Navigation Links
Keeping our beaches safe
Date:12/8/2011

New Rochelle, NY, December 8, 2011 -- Fecal contamination of public beaches caused by sewage overflow is both dangerous for swimmers and costly for state and local economies. Current methods to detect Escherichia coli, a bacterium highly indicative of the presence of fecal matter in water, typically require 24-48 hours to produce a result. A new, accurate, and economical sensor-based device capable of measuring E. coli levels in water samples in less than 1-8 hours could serve as a valuable early warning tool and is described in an article in Environmental Engineering Science, a peer-reviewed journal published by Mary Ann Liebert, Inc. (http://www.liebertpub.com). The article is available online at http://www.liebertpub.com/mcontent/files/EES-2011-0148-Nijak_5P.pdf

The article provides a detailed description of the autonomous, wireless, in-situ (AWISS), battery-powered device, which contains a prototype optical sensor that can measure changes in fluorescence intensity in a water sample. In the presence of E. coli bacteria an enzymatic reaction will cause an increase in fluorescence. The AWISS can detect high concentrations of bacteria in less than 1 hour and lower concentrations in less than 8 hours.

Jeffrey Talley (Johns Hopkins University, Baltimore, MD) and colleagues (Environmental Technology Solutions, Gilbert, AZ, and the U.S. Army Corps of Engineers, Vicksburg, MS), present the results of a 7-day demonstration project using the AWISS device. The detection system developed is able to collect and analyze a water sample every 6 hours and to employ wireless transmission to send the data collected to remote monitoring stations. The authors compare the effectiveness of the AWISS to other E. coli detection methods currently approved by the U.S. Environmental Protection Agency (EPA).

"Pathogens in the aquatic environment pose significant human and ecological health risks. The work of Professor Talley and his colleagues in developing a remote sensing instrument to detect and transmit pathogen water quality information is a major advance in helping safeguard human health," says Domenico Grasso, PhD, Editor-in-Chief and Vice President for Research, Dean of the Graduate College, University of Vermont (Burlington).


'/>"/>
Contact: Vicki Cohn
vcohn@liebertpub.com
914-740-2100
Mary Ann Liebert, Inc./Genetic Engineering News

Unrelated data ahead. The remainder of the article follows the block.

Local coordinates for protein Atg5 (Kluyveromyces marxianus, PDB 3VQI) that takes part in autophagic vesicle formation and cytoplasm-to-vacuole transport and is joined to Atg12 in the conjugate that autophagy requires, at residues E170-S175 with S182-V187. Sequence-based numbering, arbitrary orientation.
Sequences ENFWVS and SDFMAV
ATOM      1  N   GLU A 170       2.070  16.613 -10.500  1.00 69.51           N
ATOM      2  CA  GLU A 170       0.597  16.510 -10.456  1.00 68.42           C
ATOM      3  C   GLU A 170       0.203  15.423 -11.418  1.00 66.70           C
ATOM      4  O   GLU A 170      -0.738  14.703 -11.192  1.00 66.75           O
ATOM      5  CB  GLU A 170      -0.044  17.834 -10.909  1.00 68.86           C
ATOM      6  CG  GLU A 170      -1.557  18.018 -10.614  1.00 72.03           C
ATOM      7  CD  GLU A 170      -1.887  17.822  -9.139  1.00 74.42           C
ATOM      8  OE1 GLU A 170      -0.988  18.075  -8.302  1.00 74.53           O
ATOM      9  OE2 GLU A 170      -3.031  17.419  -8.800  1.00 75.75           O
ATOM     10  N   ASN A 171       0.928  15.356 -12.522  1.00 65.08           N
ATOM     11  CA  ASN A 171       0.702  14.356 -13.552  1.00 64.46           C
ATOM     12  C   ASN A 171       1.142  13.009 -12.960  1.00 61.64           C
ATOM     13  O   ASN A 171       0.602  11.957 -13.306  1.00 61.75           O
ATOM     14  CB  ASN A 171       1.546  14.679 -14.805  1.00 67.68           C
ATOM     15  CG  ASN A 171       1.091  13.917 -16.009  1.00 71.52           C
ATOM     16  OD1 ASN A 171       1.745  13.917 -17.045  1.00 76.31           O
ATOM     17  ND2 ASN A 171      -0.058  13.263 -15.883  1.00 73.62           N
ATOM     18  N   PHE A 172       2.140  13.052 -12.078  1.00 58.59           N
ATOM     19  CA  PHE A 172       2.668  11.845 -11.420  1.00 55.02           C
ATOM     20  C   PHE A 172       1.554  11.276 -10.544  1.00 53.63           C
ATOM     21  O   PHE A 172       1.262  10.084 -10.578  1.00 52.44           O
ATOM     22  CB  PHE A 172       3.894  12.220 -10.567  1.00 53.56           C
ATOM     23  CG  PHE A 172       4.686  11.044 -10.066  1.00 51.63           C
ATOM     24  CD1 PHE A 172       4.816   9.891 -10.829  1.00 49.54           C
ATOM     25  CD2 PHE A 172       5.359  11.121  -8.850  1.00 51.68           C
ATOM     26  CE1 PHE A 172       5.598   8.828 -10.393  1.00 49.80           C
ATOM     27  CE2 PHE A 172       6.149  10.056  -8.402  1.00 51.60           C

Source:Eurekalert  

Related biology news :

1. Forests not keeping pace with climate change
2. Factor in keeping good order of genes discovered
3. Peacekeeping creatures help maintain woodland diversity
4. Keeping it together
5. Keeping oysters, clams and mussels safe to eat
6. Closer look at cell membrane shows cholesterol keeping order
7. Keeping soft fruit fur-free for longer
8. 98.6 degrees Fahrenheit ideal temperature for keeping fungi away and food at bay
9. Keeping a watch on the world
10. Preventing heart problems while keeping a cool head
11. Keeping an ear out for kin
Post Your Comments:
*Name:
*Comment:
*Email:
Related Image:
Keeping our beaches safe
(Date:4/5/2017)... LONDON , April 4, 2017 KEY ... is anticipated to expand at a CAGR of 25.76% ... neurodegenerative diseases is the primary factor for the growth ... full report: https://www.reportbuyer.com/product/4807905/ MARKET INSIGHTS The ... of product, technology, application, and geography. The stem cell ...
(Date:3/30/2017)... The research team of The Hong Kong Polytechnic University ... adopting ground breaking 3D fingerprint minutiae recovery and matching technology, pushing ... for use in identification, crime investigation, immigration control, security of access ... ... A research team led by Dr Ajay ...
(Date:3/27/2017)... N.Y. , March 27, 2017  Catholic ... Information and Management Systems Society (HIMSS) Analytics for ... EMR Adoption Model sm . In addition, CHS ... of U.S. hospitals using an electronic medical record ... for its high level of EMR usage in ...
Breaking Biology News(10 mins):
(Date:10/11/2017)... and LAGUNA HILLS, Calif. , Oct. ... Cancer Research, London (ICR) and University ... SKY92, SkylineDx,s prognostic tool to risk-stratify patients with multiple myeloma ... MUK nine . The University of Leeds ... partly funded by Myeloma UK, and ICR will perform the ...
(Date:10/10/2017)... ... October 10, 2017 , ... ... conjugate (ADC) therapeutics, today confirmed licensing rights that give it exclusive global ... technology developed in collaboration with Children’s Hospital Los Angeles (CHLA). Additionally, ...
(Date:10/10/2017)... SANTA BARBARA, CALIFORNIA (PRWEB) , ... October 10, ... ... risk management, technological innovation and business process optimization firm for the life sciences ... the BoxWorks conference in San Francisco. , The presentation, “Automating GxP ...
(Date:10/9/2017)... ... October 09, 2017 , ... ... line of medical marijuana products targeting the needs of consumers who are incorporating ... Kindred takes place in Phoenix, Arizona. , As operators of two successful Valley ...
Breaking Biology Technology: